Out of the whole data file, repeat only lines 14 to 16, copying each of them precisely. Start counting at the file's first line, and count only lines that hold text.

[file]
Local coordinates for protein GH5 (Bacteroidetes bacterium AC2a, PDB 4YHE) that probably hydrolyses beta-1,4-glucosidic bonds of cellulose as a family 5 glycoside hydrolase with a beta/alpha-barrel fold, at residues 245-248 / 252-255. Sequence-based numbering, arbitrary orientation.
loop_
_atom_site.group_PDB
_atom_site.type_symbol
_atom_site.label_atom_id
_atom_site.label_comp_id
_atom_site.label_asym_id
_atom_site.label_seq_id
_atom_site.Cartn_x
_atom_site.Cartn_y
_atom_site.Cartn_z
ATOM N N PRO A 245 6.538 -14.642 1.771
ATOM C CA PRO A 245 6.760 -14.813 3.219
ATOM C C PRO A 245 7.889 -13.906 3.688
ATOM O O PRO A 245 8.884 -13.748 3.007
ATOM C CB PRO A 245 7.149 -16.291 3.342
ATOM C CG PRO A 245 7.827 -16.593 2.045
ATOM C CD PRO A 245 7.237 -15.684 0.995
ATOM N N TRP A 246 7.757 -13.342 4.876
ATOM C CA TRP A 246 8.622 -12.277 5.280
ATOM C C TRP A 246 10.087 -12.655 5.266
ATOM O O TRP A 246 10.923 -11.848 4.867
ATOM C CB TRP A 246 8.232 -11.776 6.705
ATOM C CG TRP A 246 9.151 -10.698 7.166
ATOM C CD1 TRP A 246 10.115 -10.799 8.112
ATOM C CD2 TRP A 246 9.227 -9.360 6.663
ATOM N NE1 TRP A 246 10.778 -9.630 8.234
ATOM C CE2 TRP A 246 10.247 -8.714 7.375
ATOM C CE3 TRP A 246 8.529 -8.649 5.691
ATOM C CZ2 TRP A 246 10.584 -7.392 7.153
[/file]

ATOM C C PRO A 245 7.889 -13.906 3.688
ATOM O O PRO A 245 8.884 -13.748 3.007
ATOM C CB PRO A 245 7.149 -16.291 3.342